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The first edition of Goodman & Gilman helped to organize the field of pharmacology, giving it intellectual validity and an academic identity. That edition began: "The subject of pharmacology is a broad one and embraces the knowledge of the source, physical and chemical properties, compounding, physiological actions, absorption, fate, and excretion, and therapeutic uses of drugs. A drug may be broadly defined as any chemical agent that affects living protoplasm, and few substances would escape inclusion by this definition." This General Principles section provides the underpinnings for these definitions by exploring the processes of drug invention, followed by the basic properties of the interactions between the drug and biological systems: pharmacodynamics, pharmacokinetics (including drug transport and metabolism), and pharmacogenomics. Subsequent sections deal with the use of drugs as therapeutic agents in human subjects.

Use of the term invention to describe the process by which a new drug is identified and brought to medical practice, rather than the more conventional term discovery, is intentional. The term invention emphasizes the process by which drugs are sculpted and brought into being based on experimentation and optimization of many independent properties; there is little serendipity.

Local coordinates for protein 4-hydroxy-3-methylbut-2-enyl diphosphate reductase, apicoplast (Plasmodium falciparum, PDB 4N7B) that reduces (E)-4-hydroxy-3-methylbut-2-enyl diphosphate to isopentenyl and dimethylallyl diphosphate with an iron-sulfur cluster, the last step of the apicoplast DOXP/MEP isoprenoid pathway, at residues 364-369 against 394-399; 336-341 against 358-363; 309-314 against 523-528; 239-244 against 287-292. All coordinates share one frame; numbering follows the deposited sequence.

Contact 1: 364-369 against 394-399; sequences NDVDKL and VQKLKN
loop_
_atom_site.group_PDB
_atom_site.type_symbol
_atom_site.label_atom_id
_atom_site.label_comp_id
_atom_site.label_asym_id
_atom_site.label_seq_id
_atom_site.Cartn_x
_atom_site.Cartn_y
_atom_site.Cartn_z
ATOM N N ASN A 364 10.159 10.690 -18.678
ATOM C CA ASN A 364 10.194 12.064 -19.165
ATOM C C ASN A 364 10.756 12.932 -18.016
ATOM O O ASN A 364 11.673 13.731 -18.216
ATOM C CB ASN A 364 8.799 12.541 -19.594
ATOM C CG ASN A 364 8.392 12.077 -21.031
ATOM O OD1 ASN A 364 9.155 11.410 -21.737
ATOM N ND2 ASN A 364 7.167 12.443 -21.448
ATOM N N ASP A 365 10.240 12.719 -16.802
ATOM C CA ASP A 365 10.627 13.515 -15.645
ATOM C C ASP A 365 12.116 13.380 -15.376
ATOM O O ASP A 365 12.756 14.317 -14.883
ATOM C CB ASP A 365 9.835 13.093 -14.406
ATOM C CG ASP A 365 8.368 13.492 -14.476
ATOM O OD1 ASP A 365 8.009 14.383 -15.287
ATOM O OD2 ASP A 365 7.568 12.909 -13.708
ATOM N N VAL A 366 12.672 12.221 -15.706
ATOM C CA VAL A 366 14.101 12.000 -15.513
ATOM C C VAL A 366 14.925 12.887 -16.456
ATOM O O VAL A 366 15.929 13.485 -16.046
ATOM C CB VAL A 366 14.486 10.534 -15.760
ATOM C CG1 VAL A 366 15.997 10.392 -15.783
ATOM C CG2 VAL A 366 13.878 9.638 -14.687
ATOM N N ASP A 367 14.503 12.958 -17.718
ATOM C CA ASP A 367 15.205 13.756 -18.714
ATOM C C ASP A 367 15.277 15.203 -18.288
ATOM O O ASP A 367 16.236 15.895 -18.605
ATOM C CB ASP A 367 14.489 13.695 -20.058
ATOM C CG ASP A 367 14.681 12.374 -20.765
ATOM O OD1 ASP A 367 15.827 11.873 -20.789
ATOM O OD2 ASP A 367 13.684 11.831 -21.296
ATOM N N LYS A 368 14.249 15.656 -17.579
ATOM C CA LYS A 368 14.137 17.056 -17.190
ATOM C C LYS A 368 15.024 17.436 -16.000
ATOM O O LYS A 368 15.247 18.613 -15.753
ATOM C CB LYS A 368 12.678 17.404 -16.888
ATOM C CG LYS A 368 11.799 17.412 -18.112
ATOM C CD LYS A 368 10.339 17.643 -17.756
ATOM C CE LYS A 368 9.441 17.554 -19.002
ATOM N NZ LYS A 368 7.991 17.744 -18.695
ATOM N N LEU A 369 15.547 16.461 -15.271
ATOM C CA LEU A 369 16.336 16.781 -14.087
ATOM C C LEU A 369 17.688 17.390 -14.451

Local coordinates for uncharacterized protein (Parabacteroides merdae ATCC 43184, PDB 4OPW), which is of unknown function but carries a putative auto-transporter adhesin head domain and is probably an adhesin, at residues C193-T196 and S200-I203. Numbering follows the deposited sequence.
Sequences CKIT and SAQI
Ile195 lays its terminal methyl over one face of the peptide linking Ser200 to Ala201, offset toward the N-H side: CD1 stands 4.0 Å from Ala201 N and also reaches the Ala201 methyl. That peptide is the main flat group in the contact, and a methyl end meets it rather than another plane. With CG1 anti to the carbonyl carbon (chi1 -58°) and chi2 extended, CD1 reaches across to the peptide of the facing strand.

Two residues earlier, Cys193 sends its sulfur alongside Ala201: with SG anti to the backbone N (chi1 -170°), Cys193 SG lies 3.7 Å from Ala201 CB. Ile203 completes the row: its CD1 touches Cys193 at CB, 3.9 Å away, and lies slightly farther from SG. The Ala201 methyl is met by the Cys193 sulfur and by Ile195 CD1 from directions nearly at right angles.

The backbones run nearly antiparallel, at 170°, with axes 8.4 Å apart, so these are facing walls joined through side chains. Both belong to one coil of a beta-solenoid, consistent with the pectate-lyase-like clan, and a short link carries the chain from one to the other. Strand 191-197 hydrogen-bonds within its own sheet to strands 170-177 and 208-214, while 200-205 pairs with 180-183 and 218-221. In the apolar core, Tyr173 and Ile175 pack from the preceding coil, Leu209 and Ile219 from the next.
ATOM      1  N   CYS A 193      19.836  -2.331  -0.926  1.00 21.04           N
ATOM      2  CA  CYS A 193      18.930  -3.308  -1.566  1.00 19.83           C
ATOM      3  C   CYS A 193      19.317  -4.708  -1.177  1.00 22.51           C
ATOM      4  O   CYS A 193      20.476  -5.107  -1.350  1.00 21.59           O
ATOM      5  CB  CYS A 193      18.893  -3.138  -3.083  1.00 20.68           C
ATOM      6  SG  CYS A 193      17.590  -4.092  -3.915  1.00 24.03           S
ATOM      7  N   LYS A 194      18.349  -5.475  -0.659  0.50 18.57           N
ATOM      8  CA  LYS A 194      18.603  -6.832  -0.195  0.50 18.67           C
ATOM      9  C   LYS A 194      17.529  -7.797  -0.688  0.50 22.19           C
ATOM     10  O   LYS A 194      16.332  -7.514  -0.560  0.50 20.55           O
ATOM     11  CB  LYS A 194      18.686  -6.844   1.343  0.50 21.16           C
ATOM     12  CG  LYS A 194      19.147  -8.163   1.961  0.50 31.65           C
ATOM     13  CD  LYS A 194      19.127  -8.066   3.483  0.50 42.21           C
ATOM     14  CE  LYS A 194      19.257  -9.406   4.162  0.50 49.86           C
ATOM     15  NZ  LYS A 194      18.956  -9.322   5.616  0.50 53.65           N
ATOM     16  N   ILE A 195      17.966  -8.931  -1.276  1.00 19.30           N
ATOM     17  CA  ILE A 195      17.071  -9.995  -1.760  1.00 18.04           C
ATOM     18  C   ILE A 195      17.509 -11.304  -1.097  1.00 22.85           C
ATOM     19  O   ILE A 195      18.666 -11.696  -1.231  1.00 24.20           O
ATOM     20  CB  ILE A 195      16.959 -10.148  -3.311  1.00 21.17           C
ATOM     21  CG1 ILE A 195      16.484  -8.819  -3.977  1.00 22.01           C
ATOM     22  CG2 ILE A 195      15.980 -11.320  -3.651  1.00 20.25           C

The human fascination—and sometimes infatuation—with chemicals that alter biological function is ancient and results from long experience with and dependence on plants. Many plants produce harmful compounds for defense that animals have learned to avoid and humans to exploit.

Examples are described in earlier editions of this text: the appreciation of coffee (caffeine) by the prior of an Arabian convent who noted the behavior of goats that gamboled and frisked through the night after eating the berries of the coffee plant; the use of mushrooms and the deadly nightshade plant by professional poisoners; of belladonna ("beautiful lady") to dilate pupils; of the Chinese herb ma huang (containing ephedrine) as a circulatory stimulant; of curare by South American Indians to paralyze and kill animals hunted for food; and of poppy juice (opium) containing morphine (from the Greek Morpheus, the god of dreams) for pain relief and control of dysentery. Morphine, of course, has well-known addicting properties, mimicked in some ways by other problematic ("recreational") natural products—nicotine, cocaine, and ethanol.

Although terrestrial and marine organisms remain valuable sources of compounds with pharmacological activities, drug invention became more allied with synthetic organic chemistry as that discipline flourished over the past 150 years, beginning in the dye industry. Dyes are colored compounds with selective affinity for biological tissues. Study of these interactions stimulated Paul Ehrlich to postulate the existence of chemical receptors in tissues that interacted with and "fixed" the dyes. Similarly, Ehrlich thought that unique receptors on microorganisms or parasites might react specifically with certain dyes and that such selectivity could spare normal tissue. Ehrlich's work culminated in the invention of arsphenamine in 1907, which was patented as "salvarsan," suggestive of ...

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